Whaddyahmean I'm not blogging about theatre this time??
Ontario Premier Kathleen Wynne recently announced that the provincial minimum wage will increase to $15/hr by January 2019. So, naturally, the local pockets of my internet exploded. Impassioned, I was quick to join the chorus of two-dimensional, selfishly-motivated, twit-quipper, assertions. This is the mating cry of my natural habitat.
I’ve enjoyed a long career spattered across a slew of small independent businesses. I’ve seen almost all my employers suffer. Tragically, I’ve therefore seen most of their employees—martyrs of the minimum wage—catch that suffering and swallow it.
In my area, at 40 hours a week, the living wage is juuuust over $16/hr (or at least it was a year ago; I live in one of the fastest-gentrifying regions in the country). In Toronto living wage is somewhere around $18.
Now, imagine a restaurateur employing:
At least one prep staff for an hour or two every morning.
At least two kitchen staff + two waiters over lunch.
Five or more people between the kitchen and dining room over dinner.
At least one person cleaning up after.
And the less people they’ve got working for them, the longer everything takes.
So … conservatively, that’s at about 35 hours paid out to staff each day. At my local living wage, that’s about $560. Of course, waiters and bartenders have a lower minimum wage, so let’s pretend that their living wage accounts for tips. So, without doing the math, let’s assume that a generous restaurateur pays $450 in wages seven days a week (not five).
Then, of course, add other expenses such as gas, oil, quality kitchen appliances, air conditioning, rent, food, linens, etc.
Now imagine a single-income family living on the current minimum wage of $11.40/hr (or less if a student or a server). Let’s pretend the breadwinner clocks 60 hours per week between two jobs. That family makes $684 per week before expenses. Or near $2,500 per month. A family of three might pay $1000-$2000 for rent. Leaving, let’s say, $750 each month for utilities, phone, transit, food, and a half-decent pair of shoes. God forbid they need to take a day off to take their malnourished kid to the doctor. Or a new lens prescription.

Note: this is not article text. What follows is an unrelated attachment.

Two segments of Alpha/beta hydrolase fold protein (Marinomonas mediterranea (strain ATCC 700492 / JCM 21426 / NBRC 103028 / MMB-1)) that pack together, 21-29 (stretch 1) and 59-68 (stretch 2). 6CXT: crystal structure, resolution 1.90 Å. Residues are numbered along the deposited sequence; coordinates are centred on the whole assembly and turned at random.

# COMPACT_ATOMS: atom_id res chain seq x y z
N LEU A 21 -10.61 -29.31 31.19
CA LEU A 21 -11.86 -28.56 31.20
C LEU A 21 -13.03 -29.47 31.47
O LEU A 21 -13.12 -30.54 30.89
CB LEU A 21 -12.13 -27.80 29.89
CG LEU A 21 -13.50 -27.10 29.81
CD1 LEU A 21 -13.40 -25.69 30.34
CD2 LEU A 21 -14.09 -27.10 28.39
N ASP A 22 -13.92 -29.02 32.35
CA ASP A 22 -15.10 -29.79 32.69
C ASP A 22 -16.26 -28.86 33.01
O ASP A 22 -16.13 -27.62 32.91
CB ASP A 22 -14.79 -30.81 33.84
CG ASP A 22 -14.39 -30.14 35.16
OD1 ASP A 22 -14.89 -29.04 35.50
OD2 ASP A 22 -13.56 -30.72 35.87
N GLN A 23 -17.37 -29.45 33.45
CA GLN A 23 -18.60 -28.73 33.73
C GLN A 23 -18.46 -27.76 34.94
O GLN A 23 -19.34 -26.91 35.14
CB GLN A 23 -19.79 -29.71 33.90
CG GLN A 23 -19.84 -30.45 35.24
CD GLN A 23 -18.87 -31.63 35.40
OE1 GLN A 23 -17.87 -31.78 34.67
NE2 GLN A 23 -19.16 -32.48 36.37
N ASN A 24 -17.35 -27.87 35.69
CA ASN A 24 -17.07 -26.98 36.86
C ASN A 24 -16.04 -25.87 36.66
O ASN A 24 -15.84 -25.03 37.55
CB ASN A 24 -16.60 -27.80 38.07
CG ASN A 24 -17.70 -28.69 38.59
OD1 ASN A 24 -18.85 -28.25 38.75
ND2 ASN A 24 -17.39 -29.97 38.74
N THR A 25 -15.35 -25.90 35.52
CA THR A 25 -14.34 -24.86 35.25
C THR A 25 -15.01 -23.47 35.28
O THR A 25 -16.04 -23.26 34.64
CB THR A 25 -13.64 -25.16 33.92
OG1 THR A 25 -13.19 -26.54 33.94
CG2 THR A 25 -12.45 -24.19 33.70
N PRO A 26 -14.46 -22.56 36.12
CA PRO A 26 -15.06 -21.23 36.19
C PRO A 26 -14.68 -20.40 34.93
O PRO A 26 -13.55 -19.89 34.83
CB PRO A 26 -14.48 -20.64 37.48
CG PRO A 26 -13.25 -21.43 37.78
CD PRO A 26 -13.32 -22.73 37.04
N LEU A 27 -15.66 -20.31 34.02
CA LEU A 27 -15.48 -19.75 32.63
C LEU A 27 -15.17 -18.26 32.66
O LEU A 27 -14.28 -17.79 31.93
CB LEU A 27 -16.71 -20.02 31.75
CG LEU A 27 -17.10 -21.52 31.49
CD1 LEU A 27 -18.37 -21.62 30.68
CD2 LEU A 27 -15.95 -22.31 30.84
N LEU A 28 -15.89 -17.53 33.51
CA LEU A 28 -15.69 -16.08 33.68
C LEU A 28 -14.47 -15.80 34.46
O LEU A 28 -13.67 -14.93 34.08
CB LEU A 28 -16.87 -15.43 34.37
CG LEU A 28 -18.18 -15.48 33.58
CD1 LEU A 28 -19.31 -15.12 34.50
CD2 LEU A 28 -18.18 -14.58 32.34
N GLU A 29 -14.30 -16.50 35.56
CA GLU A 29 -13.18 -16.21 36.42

So here we stand: small businesses can’t afford to pay a living wage and families can’t afford the current minimum wage. What’s a province to do? The conversation around raising the minimum wage is far too partisan. People like me tend to shout into their towers allowing the discourse to echo back more and more diluted with each refrain.
The primary function of a minimum wage should not be to force major corporations out of slave labour. The function should be to set a standard for all wages from the very bottom of the ladder to the top. Theoretically, with this wage increase happening at the lowest entry-level bracket, mid-management should see a proportionate increase in their wages. It only makes sense, right? This increase should be reflected throughout the whole corporate structure. On the other hand, importantly, the standard of living that is forced upon most of a large corporation’s employees should be reflected in the standard of living that is awarded to the CEO. That is to say, if clerks and labourers have to forge dandelions for dinner, the millionaire that forces that on them can damn well take a pay-cut. Obviously. That is how the minimum wage should function.
But that’s not the reality. The reality is, minimum wage is what allows employers to effectively tell you: if I could pay you less, I would. It is the point at which workers are most powerless in all respects.